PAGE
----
Robot Has No Heart

Xavier Shay blogs here

A robot that does not have a heart

Evolution of a graph

Recently I have wanted to chart some cost data I collected on various foods. As a baseline for discussion, here is a very vanilla excel type graph, reminiscent of ones I am certain you have seen in powerpoint presentations:

This is not a good graph for several reasons

  • Only provides a general overview of the data – some foods are cheaper, some more expensive, so what?
  • Labels feel cramped and ugly.
  • The grid is too prominent and distracting, without being very helpful – you can’t read accurate values from it.

The biggest problem is that it doesn’t “invite the eye to compare”. It doesn’t leave an impact. The first step to addressing this is to revisit the data – it’s quite possible you just have boring data. In this case, I improved the data by coding it according to whether it is vegetarian or not.

Version 2

For the next iteration of this graph, I colored the graph to highlight the vegetarian aspect of the food. To address the other issues, I moved the labels into the legend, and completely removed the grid, instead displaying the values directly on the graph. This technique works due to the low number of data points. You can think of it has “enhancing” the table rather than displaying a high level overview of it. Also, a serif font (georgia) was used.

This is certainly an improvement, but it still has its flaws

  • 8 different colors, which distracts from the data, and the vegetarian data is muted.
  • It is much harder to identify the food with the data point, now that the labels have been moved into the legend.


I iterated again, moving the labels back down to the x-axis, which in addition to solving the identification problem, allowed me to drop back down to 2 colours. In our initial graph this felt cramped, so I added some more whitespace and also kept the serif font from the last iteration.

This version of the graph speaks much louder. It’s easier on the eye, and the conclusion I want to draw from the data is clearly expressed. I am using this graph (with proper references and notes) on a new information site I’m working on – it’s far from complete but you can follow along on github if you’re interested.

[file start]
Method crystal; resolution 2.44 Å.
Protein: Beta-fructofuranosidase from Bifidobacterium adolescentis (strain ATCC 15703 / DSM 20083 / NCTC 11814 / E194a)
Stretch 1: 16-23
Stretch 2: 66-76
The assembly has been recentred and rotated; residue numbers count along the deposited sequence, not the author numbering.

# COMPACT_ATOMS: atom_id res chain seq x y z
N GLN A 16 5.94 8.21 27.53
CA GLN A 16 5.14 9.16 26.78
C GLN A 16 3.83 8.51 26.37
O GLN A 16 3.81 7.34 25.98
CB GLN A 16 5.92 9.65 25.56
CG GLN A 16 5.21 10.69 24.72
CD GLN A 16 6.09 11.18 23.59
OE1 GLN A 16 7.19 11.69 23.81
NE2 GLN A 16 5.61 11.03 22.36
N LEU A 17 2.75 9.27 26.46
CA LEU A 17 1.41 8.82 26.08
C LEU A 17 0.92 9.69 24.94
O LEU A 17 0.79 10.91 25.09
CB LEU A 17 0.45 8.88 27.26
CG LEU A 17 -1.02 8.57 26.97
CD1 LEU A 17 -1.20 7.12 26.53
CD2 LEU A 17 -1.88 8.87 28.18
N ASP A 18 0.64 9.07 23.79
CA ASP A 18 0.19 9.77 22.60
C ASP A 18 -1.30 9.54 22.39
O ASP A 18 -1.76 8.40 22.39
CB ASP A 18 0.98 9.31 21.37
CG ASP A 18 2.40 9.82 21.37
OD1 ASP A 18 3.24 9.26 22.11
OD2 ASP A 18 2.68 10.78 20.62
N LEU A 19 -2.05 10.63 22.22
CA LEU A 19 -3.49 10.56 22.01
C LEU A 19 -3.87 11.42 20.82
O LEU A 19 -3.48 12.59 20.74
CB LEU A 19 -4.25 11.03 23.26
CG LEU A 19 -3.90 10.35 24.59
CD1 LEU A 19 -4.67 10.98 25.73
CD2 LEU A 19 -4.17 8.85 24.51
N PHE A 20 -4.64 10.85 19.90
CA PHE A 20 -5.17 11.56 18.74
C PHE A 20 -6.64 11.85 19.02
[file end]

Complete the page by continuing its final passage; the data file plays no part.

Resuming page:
The first graph was made with OpenOffice spreadsheet, the second with a hacked version of flot for jQuery. The final graph was made with a new jQuery plugin I wrote called tufte-graph. There is a meta-lesson here – I spent hours hacking different JS libraries to try and get them working exactly how I wanted, in the end the quickest solution was to just write what I needed.

I use Colour Lovers to find color nice colour palettes. Works much better than trying random RGB codes.

Final word

Spend time on your graphs. A picture is worth a thousand words. They are too often neglected, and it doesn’t take much effort to make them really shine.

Data is fun

This is a story about a graph.

Inspiration struck just before sunrise one Sunday morning. 8 of us, too tired to sleep, decided to construct a relationship map of the local swing dancing scene. Naturally, the discussion turned to relationships on a micro level … who dances with who, who asks who, and the like, a topic quickly abandoned since gossip is a much more readily available data at 5am in the morning. But the seed was sown and my mind was compelled to tend it. On Monday I borrowed a copy of Tufte’s The Visual Display of Quantitative Information from work and, well, if you don’t feel like drawing a graph after reading that book there is something wrong with you.


On the following Wednesday I packed up my laptop and set off to brat pack (my performance troupe) rehearsal. Innocuously planted in the line of other machines waiting to play music or show off videos, my iSight went unnoticed as it snapped a picture of the dance floor every second during social dancing, weaving them together into a little over 1 minute of footage.

That Friday after a few too many post work beers at the local, being in an appropriate data collection mood I reviewed the footage and created a two column table: lead on the left, follow on the right, one row per song. The low quality of the iSight made identifying couples towards the rear of the hall tricky, but the tendency of dancers to generally wear distinctly colored clothes made it possible.


A brief stint of research led me to Processing, a Java environment for creating neat data visuals. I would have preferred something with ruby, but you take what you can get. My Java was a bit rusty, and the collection handling was downright clumsy to what I was used to in ruby, but after a Saturday of hacking I had something I’m quite proud of. Behold, the "dancing network of brat pack for the 15th August:

Brat Pack Dancing Network

I tried to apply many of Tufte’s ideas in the creation of this graph. It was initially presented vertically, but I rotated it so it was easier to compare the histograms. Chart-junk is kept to a minimum, only the horizontal lines representing each dancer are non-data carrying, and the connecting lines were deliberately thinned and lightened to make interpreting the myriad of partnerships easier. Labels use a serif font and also provide scale information and except for one are all presented horizontally.

Looking forward, I’d like to collect some richer data – both more of the same and also extra information like tempo of song – to incorporate into the graph. I suspect the best way to do this would be to record normal video rather than timelapse, to both grab the audio and also make identifying partnerships easier.

A pretty flower Another pretty flower